Monday, April 13, 2009

Celebrate Spring at Poste

FINALLY. The chill of winter is (slowly) dissipating, the flowers are blooming, and (yay!) restaurant patios are opening once more. Why not thank the good earth for the return of spring with a garden party at one of the best restaurants in town?

On April 22 - Earth Day - Poste Brasserie will officially re-open its popular courtyard, dubbed "The Garden," with an outdoor soiree honoring FRESHFARM Markets. A $5 admittance fee lets you enjoy wine tastings from regional wineries (Poste is launching an all-Virginia wine list in The Garden - very exciting), cheese tastings from Cowgirl Creamery, a host of tasty punches, and samples of the truffle frites and warm gougeres from The Garden's new small plates menu. The cherry blossoms are great and all, but free food and outdoor drinks are pretty hard to beat.

Thursday, April 2, 2009

Sweet and Tart

Do you like going wine tasting in Virginia? I sure do. And do you find yourself in the same predicament as me, in which you get so caught up in the fun of wine tasting and the atmosphere of wine tasting and the, well, wine of wine tasing that you find yourself back at home that evening with a bunch of wine you wouldn't normally have bought and you don't really know what to do with? Good, I'm glad it's not just me.

This particular predicament is the cataylst behind this posting. I have gone to Linden Vineyards more times than I can count. I love the place, the people, and, usually, the wines. Linden makes a wonderful dessert wine, the Late Harvest Vidal, and while I am not really a dessert wine person - they usually taste like syrup to me - this one is extremely good (Linden says it has "dense, opulent and warming flavors of sweet nectar and persimmons"...ok). What's more, in the past they've served a gorgonzola tart alongside the wine to showcase how different it can taste when eaten with a more savory, cheese-focused dessert. It was a bit of a revelation to me, realizing how un-syrupy and complex a dessert wine can be when paired with the right foods. So of course I had to buy a bottle. And of course it's sat on my counter for a year, because when am I going to make a gorgonzola tart to un-syrupify it?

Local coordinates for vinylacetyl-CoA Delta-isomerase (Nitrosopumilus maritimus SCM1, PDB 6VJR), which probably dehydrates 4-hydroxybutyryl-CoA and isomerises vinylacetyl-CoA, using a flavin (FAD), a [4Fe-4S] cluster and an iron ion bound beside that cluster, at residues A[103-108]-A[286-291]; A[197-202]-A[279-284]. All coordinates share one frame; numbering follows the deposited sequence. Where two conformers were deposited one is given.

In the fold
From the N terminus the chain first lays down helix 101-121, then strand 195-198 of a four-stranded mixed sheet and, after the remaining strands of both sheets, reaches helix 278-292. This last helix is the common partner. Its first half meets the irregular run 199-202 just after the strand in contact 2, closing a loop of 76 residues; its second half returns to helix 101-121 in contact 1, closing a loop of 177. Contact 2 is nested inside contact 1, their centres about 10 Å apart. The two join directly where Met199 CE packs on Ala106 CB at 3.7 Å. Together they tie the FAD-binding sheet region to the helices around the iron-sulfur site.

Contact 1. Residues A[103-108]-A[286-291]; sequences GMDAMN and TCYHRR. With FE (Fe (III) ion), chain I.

Well, I finally got motivated after another trip to Linden several weekends ago and tried my hand at a cheese dessert to go with my dear old Vidal. I added a bit of fig jam for sweetness, a bit of ricotta to mellow the flavor, a bit of pecans for crunch, and presto! A delicious pairing...though I don't think I'm going to wait for another dessert wine to collect dust on my shelf to make this tart again.

Gorgonzola Fig Tart

For the crust:
2 1/2 cups all purpose flour
1 tsp salt
1 tsp sugar
1 cup very cold unsalted butter, cut into 1 tbsp pieces
1/4 - 1/2 cup cold water

For the filling:
1/2 cup gorgonzola
1 1/2 cups ricotta cheese
2 large egg yolks
Dash of pure vanilla extract
1/2 cup chopped pecans
1/2 cup dried fig jam
Preheat oven to 350 degrees.

In a food processor, add the flour, salt and sugar and pulse a few times to mix. Add in the butter and pulse a few times until the mixture looks grainy. Slowly, while pulsing, add the water until the mixture becomes dough when pressed between your fingers. Press the dough into a buttered tart pan and bake for 15 minutes, until lightly golden. Remove and let cool.

Meanwhile, in a medium bowl, whisk together the cheeses, egg yolks, and vanilla. Fold in the nuts. Set aside. Spread half the dried fig jam over the bottom of the cooled pie crust, then pour in the cheese mixture, smoothing the top. Drop dollops of the remaining jam in several concentric circles over the top of the filling. Then, using a knife or toothpick, drag through each circle in alternating directions in order to form a pretty patten (see above). Bake in the middle rack of the oven for about 25 minutes, or until the filling remains firm when jiggled. Let cool, slice and serve.